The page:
Finance Bulletin: December 2007
Labor markets cooled in October, weighed down by continued housing woes. Nonfarm
employment fell and the year-over-year pace of growth dipped below one
percent for the first time since June 2004. Real estate markets
weakened again in October.
- Nonfarm payroll employment fell by 15,800 in October. Meanwhile,
the September gain was revised up to 12,100 from the 9,300 originally
reported. The average monthly gain for the first 10 months
of 2007 was 5,800. The average gain for the same months of
2006 was 20,900.
- Only two major industry sectors gained jobs in October. Professional
and business services added 2,700 jobs; and educational and health
- There were job losses in October in the other nine major industry
sectors. Information lost 6,300 jobs; construction, 4,200;
trade, transportation, and utilities, 2,100; leisure and hospitality,
1,800; manufacturing, 1,500; financial activities, 1,500; other
services, 1,300; government, 300; and natural resources and mining,
- The housing slump was the principal source of October's weakness. Employment
losses in construction, retail trade, and financial activities
accounted for nearly half of the overall drop. These sectors account
for about a quarter of total employment.
- Over the 12 months ending
with October 2007, California nonfarm payroll employment grew 109,000,
or 0.7 percent, while national nonfarm payrolls grew 1.2 percent. Employment rose 50,700
in educational and health services; 44,500 in government; 26,600
in leisure and hospitality; 23,400 in professional and business
services; 12,300 in trade, transportation, and utilities; 5,700
in other services; and 2,100 in information.
- Over the
year, employment fell by 31,000 in Construction; 12,900 in Financial
Activities; 11,900 in Manufacturing; and 500 in Natural Resources
and Mining.California's unemployment rate held steady at 5.6 percent
in October. A drop in the number of persons unemployed was counterbalanced
by a drop in employment. The unemployment rate was 4.8 percent
in October 2006.
- After stumbling severely in September, the pace of
home building improved modestly in October, but was still subdued. Both
single and multi-family sectors improved slightly. Residential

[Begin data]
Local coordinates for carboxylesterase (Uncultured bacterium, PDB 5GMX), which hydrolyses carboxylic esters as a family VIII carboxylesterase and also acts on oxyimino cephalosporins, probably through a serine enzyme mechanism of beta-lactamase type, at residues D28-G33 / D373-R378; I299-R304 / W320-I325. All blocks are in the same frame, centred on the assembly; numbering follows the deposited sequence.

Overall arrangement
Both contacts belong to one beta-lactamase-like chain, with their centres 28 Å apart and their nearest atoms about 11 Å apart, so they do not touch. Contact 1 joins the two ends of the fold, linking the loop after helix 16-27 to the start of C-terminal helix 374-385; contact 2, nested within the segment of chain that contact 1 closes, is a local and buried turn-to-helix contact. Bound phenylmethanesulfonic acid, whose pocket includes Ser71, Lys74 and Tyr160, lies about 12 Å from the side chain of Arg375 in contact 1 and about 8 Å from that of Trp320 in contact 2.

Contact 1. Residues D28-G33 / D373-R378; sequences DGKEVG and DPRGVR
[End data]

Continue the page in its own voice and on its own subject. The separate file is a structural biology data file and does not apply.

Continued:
permitting in October reached 94,000 units on a seasonally adjusted
annual rate basis. This pace is off 65 percent from the peak
reached in September 2005. Residential construction permitting
during the first ten months of 2007 was down over 30 percent
from the same months of 2006.
- Nonresidential construction permitting
slowed slightly in October, down 3 percent from September. During the first ten months
of 2007 permitting was up 4.2 percent from the same period of 2006. Nonresidential
construction has been on a gradual slowing trend since early
the steep drop in September, home sales slowed again in October,
for the eighth consecutive month-over-month decline. Sales
of existing single-family homes slid to 265,000 units on a seasonally
adjusted annual rate basis, down over 40 percent from a year
earlier, according to the California Association of Realtors.
sales put further downward pressure on home prices in October. The
median price of existing single-family homes sold in October dropped
6.4 percent from September. The price, $497,100, was almost 10
percent lower than a year earlier, making October the second consecutive
month with a year-over-year decline. Some of this decline was
likely due to credit constrictions in the jumbo loan market, which
could have depressed sales of homes with mortgages exceeding the conforming
loan limit of $417,000
Monthly Cash Report
Preliminary General Fund agency cash for November was $534 million
above the 2007-08 Budget Act forecast of $5.179 billion. Year-to-date
revenues are $665 million below the $34.384 billion that was expected.
Personal income tax revenues to the General Fund were $93 million
above the month’s forecast of $2.526 billion. Withholding
receipts were $108 million above the estimate of $2.785 billion. Other
receipts were $75 million below the projected level of $434 million
but this loss was partially offset by refunds which came in $62 million
lower than the anticipated $648 million. Proposition 63 requires
that 1.76 percent of total monthly personal income tax collections
be transferred to the Mental Health Services Fund (MHSF). The
amount transferred to the MHSF in November was $2 million above
the estimate of $45 million. Year-to-date General Fund income
tax revenues are $432 million below estimate.
Sales and use tax receipts
were $25 million above the month’s
forecast of $2.532 billion. November cash includes includes the
final payments for third quarter sales, as well as the first prepayment
for fourth quarter sales. Year-to-date, the sales tax cash is
$509 million below forecast.
tax revenues were $18 million above the month’s estimate of -$74
million. Prepayments were $78 million lower than the forecast of
$185 million and other payments were $71 million above the $80 million
that was expected. Refunds were $25 million below the projected
level of $339 million. Year-to-date revenues are $42 million
from the insurance, estate, alcoholic beverage, and tobacco taxes were
$353 million above the month's forecast of $61 million. Receipts
from the insurance tax were $351 million above the $23 million expected
for the month. The gain is attributed to an acceleration of receipts
into November that were due on December 1. It is expected
this gain will be offset by lower insurance receipts in December. Of
the remaining revenues, pooled money interest income was $8 million
below the forecast of $51 million and "other" revenues were
$53 million higher than the November estimate of $83 million.
For more information, please contact the California Department of Finance,
Room 1145, State Capitol, Sacramento, CA or call (916) 323–0648.